Agree, but that method assumes the dispatch center has the capability to patch between the two systems and the two systems provide coverage in the mutual aid area, especially in-building coverage. Operating on simplex channels with vehicle installed crossband repeaters eliminates both issues.
 

medic611

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Agree, but that method assumes the dispatch center has the capability to patch between the two systems and the two systems provide coverage in the mutual aid area, especially in-building coverage. Operating on simplex channels with vehicle installed crossband repeaters eliminates both issues.
The need to patch should be done on the fireground especially now that equipment is readily available to do so. A portable that can do 2 or 3 different bands can only talk on 1 channel or talkgroup. just the same as a single radio. I know many departments where an IC carries more than one portable at a time to listen to traffic.
 

wa8pyr

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The need to patch should be done on the fireground especially now that equipment is readily available to do so. A portable that can do 2 or 3 different bands can only talk on 1 channel or talkgroup. just the same as a single radio. I know many departments where an IC carries more than one portable at a time to listen to traffic.
Actually, patching should only be done if absolutely necessary, and should never be done (especially on scene) unless it's been carefully coordinated. If everybody and their uncle patches A to B and A to C and A to D, you can end up with a "circular patch" (also called the ping-pong effect) where everybody's patches keep everybody else's patches hot and they transmit continuously.

If an incident gets so big that patching is necessary, it's time to put NIMS into effect and call in a COM-L to start coordinating communications. If patching is "needed" on a daily basis, the local communications plan is ineffective and needs to be revisited.
 
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budevans

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hello,
i am writing this on behalf of a buddy who works for a local fire dept.

he, and another guy, have been tasked with researching and upgrading their vhf system (15x.xxx mhz) to marcs 2.

some of his concerns are :
1. being able to communicate with small township fire depts still operating on vhf
2. what type of equipment (kenwood vs motorola) is best.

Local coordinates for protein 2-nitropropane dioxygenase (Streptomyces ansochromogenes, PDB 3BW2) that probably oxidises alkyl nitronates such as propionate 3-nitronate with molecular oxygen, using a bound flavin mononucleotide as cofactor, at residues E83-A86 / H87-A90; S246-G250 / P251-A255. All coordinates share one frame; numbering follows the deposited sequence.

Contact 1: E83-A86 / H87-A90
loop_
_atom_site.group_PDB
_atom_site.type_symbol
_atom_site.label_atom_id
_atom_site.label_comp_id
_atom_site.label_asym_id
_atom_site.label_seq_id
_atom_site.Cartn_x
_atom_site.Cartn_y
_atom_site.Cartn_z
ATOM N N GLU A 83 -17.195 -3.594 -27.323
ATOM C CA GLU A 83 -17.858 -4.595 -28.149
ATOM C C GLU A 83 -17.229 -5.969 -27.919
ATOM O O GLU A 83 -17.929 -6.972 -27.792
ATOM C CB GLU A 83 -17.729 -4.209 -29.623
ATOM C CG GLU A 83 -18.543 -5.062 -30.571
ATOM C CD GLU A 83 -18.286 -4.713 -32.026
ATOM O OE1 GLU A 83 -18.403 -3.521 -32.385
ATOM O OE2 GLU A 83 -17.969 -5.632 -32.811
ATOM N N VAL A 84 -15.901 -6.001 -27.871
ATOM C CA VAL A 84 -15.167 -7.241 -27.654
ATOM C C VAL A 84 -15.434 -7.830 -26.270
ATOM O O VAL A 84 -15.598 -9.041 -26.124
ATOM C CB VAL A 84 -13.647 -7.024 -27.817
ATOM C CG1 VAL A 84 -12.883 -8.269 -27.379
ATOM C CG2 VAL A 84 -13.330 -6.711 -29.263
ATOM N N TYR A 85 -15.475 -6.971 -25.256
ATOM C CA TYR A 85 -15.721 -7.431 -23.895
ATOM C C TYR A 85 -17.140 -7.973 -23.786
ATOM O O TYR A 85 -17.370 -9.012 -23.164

3. interoperability
dizwiz,

For the following reasons. I would suggest that your fire dept friends reach out to Chief Mike Laskey of the Parma Fire Department.

Chief Laskey was formerly the Fire Chief for Brooklyn Hts. At that time he was also a Fire Captain for Parma. Captain Laskey represented the Parma Fire Department during Parma's investigation and eventual move from EDACS to P25.

Last year there was a large warehouse fire in Brookly Hts. All eight of the Cuyahoga Valley's fire departments provided mutual aid. Additionally the following three departments were also involved, Parma (Parma P25), Garfied Hts. (GCRCN P25) and Maple Hts. (GCRCN P25).

Parma acted as the onsite incendent command, coordinating the communications with all of the 11 departments. Coordinating that many departments with multiple comms capabilites didn't just happen. It was the result of careful planning.

Based on what I've monitored. Here's my view of the current (mixed bag of comms) setup for the Cuyahoga Valley Region.

Communities: Main band, additional comms
Brooklyn Hts., VHF 150 Mhz, Mutual Aid Parma P25
Cuyahoga Hts., VHF 150 Mhz
Valley View, VHF 150Mhz, Mutual Aid GCRCN P25
Newburgh Hts., VHF 150 Mhz
Independence, VHF 150 Mhz
Seven Hills, VHF 150 Mhz, Mutual Aid Parma P25 and Broadview Hts. GCRCN P25
Broadview Hts., GCRCN P25 and Mutual Aid Seven Hills VHF and Parma P25
Brecksville, VHF 150 Mhz
 

medic611

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Actually, patching should only be done if absolutely necessary, and should never be done (especially on scene) unless it's been carefully coordinated. If everybody and their uncle patches A to B and A to C and A to D, you can end up with a "circular patch" (also called the ping-pong effect) where everybody's patches keep everybody else's patches hot and they transmit continuously.

If an incident gets so big that patching is necessary, it's time to put NIMS into effect and call in a COM-L to start coordinating communications. If patching is "needed" on a daily basis, the local communications plan is ineffective and needs to be revisited.
I disagree about it not being done on scene, as I personally have been involved in several incidents where we patched federal. state and local in central Ohio long before MARCS was popular. It is vital to have plans in place and not just shoot from the hip. However long ago the state Sherriff's association made communications and being able to cross patch with vehicles placed around the state to do so. The Kirkersville incident was likely patched no less. Doing it on the scene can be done portable to portable thus limiting the need for people to carry multiple radios to talk across platforms. Pickaway County had the ability to patch to every county surrounding them, I know this because I worked with them on this for 2 different counties. They even had the ability to cross federal to local entities. That included a mobile set up that also had the cables to do a portable to portable conversion as well. That was used during a fugitive suspect wanted for murder from Fairfield county that Pickaway, Fairfield, and the US marshall's office used during that event.
 

phask

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Hardee har har :)

This is pertaining to LEO, but same issues.

Most MARCS users have zilch knowledge of being able to use a different TG without someone prior to an incident happening.

I've heard it again and again - even OSP dispatchers trying to patch a SO and OSP, and both are on MARCS and HAVE inter-agency TG's available.